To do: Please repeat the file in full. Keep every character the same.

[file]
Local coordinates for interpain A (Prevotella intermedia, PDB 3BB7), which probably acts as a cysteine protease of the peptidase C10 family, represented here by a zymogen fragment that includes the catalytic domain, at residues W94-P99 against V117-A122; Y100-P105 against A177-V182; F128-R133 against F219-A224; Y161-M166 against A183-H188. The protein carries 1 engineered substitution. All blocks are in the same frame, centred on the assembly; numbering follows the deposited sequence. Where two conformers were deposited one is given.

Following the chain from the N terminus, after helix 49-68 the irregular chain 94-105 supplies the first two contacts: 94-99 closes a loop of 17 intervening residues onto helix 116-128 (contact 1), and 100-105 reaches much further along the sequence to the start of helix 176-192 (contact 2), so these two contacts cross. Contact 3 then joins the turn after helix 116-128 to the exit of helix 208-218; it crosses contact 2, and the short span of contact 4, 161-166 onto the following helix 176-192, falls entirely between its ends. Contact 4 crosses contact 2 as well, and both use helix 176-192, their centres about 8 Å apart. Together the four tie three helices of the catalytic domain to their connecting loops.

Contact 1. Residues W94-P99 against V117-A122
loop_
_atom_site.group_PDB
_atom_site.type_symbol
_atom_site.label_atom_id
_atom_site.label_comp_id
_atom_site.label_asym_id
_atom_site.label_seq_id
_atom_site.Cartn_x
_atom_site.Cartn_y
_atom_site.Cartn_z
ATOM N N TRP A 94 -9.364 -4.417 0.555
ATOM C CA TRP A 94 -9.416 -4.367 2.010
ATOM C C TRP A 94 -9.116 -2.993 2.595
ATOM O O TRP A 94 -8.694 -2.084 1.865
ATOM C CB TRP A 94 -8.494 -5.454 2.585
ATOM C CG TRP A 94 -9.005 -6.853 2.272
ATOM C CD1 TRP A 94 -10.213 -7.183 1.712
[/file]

Local coordinates for interpain A (Prevotella intermedia, PDB 3BB7), which probably acts as a cysteine protease of the peptidase C10 family, represented here by a zymogen fragment that includes the catalytic domain, at residues W94-P99 against V117-A122; Y100-P105 against A177-V182; F128-R133 against F219-A224; Y161-M166 against A183-H188. The protein carries 1 engineered substitution. All blocks are in the same frame, centred on the assembly; numbering follows the deposited sequence. Where two conformers were deposited one is given.

Following the chain from the N terminus, after helix 49-68 the irregular chain 94-105 supplies the first two contacts: 94-99 closes a loop of 17 intervening residues onto helix 116-128 (contact 1), and 100-105 reaches much further along the sequence to the start of helix 176-192 (contact 2), so these two contacts cross. Contact 3 then joins the turn after helix 116-128 to the exit of helix 208-218; it crosses contact 2, and the short span of contact 4, 161-166 onto the following helix 176-192, falls entirely between its ends. Contact 4 crosses contact 2 as well, and both use helix 176-192, their centres about 8 Å apart. Together the four tie three helices of the catalytic domain to their connecting loops.

Contact 1. Residues W94-P99 against V117-A122
loop_
_atom_site.group_PDB
_atom_site.type_symbol
_atom_site.label_atom_id
_atom_site.label_comp_id
_atom_site.label_asym_id
_atom_site.label_seq_id
_atom_site.Cartn_x
_atom_site.Cartn_y
_atom_site.Cartn_z
ATOM N N TRP A 94 -9.364 -4.417 0.555
ATOM C CA TRP A 94 -9.416 -4.367 2.010
ATOM C C TRP A 94 -9.116 -2.993 2.595
ATOM O O TRP A 94 -8.694 -2.084 1.865
ATOM C CB TRP A 94 -8.494 -5.454 2.585
ATOM C CG TRP A 94 -9.005 -6.853 2.272
ATOM C CD1 TRP A 94 -10.213 -7.183 1.712